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State media to continue in Myanmar: Information Minister


The Mizzima Media Group and Action Aid hosted a conference on media policy in Myanmar on 15 May at Yangon’s Kandawgyi Palace Hotel. Photo: Hliang Myo/Mizzima

The Mizzima Media Group and Action Aid hosted a conference on media policy in Myanmar on 15 May at Yangon’s Kandawgyi Palace Hotel.

Over a hundred stakeholders from the media, diplomatic community and government met to discuss Myanmar’s changing media landscape in the context of having a new and democratically-elected government and a raft of reforms to undertake.

The four-hour discussion was dominated by the future of state media, with several speakers and audience members voicing their dissatisfaction over comments made by Information Minister U Pe Myint as part of his opening remarks.

The minister said that state media can “act as a bridge between the government and the public” and that it will continue to have a role in Myanmar under the National League for Democracy government.

Mr Oliver Spencer from Article 19 said: “Does the [the NLD] want to be a full democracy? Democracies do not have state media, whether print or broadcast. Public service media is very different. China, Cambodia and Laos have state media – that’s because they are not democracies.”

Others objected to the continuation of the Ministry of Information, and said that as each ministry has a public relations department, it is not necessary or desirable.

In his concluding remarks, the Information Minister observed that: “The ministry is like a tree: some people want to cut it down and others want its branches to be stronger.”

He added that: “We will not be commercially competing against other media – it will be performing the need to communicate with the people. If there will be impacts on the private media from state-run media, please let us know. I would like to remind you that in a democratic state, a market economy will come into play. The Ministry of Information is not competing against private media… We will try to reduce the columns used for ads. We don’t want new problems cropping up.”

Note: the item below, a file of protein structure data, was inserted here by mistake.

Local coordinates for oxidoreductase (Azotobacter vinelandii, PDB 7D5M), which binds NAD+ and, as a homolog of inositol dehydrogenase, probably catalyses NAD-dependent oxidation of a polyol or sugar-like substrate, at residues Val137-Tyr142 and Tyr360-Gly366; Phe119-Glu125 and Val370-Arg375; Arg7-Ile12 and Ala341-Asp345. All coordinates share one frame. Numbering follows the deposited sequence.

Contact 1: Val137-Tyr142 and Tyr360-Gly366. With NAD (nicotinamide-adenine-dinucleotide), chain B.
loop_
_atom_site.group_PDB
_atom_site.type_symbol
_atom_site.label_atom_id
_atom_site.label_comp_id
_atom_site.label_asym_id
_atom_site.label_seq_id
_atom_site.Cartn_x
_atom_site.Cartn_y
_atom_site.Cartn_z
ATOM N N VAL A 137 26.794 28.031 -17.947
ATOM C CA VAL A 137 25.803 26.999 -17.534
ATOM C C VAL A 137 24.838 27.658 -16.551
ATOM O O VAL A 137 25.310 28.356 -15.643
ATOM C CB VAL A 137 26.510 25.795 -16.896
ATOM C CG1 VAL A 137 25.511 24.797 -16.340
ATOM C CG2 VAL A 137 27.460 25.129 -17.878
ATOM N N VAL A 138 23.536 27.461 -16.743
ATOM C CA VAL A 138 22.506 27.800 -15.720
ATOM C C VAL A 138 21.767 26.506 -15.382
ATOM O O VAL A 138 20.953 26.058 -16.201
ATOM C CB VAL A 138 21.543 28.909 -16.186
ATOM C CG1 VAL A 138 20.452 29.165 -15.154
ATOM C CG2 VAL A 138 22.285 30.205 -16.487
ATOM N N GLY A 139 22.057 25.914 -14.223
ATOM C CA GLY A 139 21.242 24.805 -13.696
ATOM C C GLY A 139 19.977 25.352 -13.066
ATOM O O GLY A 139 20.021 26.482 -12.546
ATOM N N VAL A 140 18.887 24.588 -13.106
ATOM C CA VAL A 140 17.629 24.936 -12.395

U Aung Shin, Central Executive Committee member of the NLD said that high expectations of the NLD government were to blame for discontent over current policies.

“Myanmar is very much in a democratic transition – freedom of press is still very low and we are trying to progress. It is important that we work together for media development in Myanmar.”

On the future of the Ministry of Information, the minister said: “A government does need an information role – it can be an agency or something else. The government needs a way to communicate to the people. I would like to remind you of that. It is not just dictatorial states – it is all governments. Even private entities need to communicate to the public. In the UK there was a ministry of information but it was changed into another ministry. The US has an information service to disseminate information all over the world. We need some kind of mechanism. I just want to give you that food for thought.”

The need for media training, including for ethnic minority media, was also discussed, with some pointing out that training from the international community must follow a needs-based approach rather than a policy approach, as the latter often leads to overlap and neglecting certain areas and communities. Calls were made for a media development fund in Myanmar, with appropriate criteria for receiving training and curriculum developed.

Daw Lut Latt Soe, Chief Editor of the People’s Age Journal said that women must be encouraged to develop their careers in journalism.

“There are very few women in leadership roles in the media. One reason for this is cultural – in Myanmar, women are considered the second sex and suited to household work and being occupied with family responsibilities. These are the cultural norms that we have to go against when we join the profession. Some women become reporters, but the number of female editors is very few.”

The perceived shortcomings of the broadcasting law were also discussed in detail, with some questioning the arrangements for CNN and Skynet, which will produce the first 24 hour news channel, as well as the allocation of new channels.

Also speaking at the event are Mr Staffan Herrstrom, Ambassador of Sweden to Myanmar and Mr Shihab Uddin Ahmad, Country Director, Action Aid Myanmar. The event followed the first media policy dialogue organised by the Mizzima Media Group and Action Aid and held on 21 February, shortly before the NLD government came to power.

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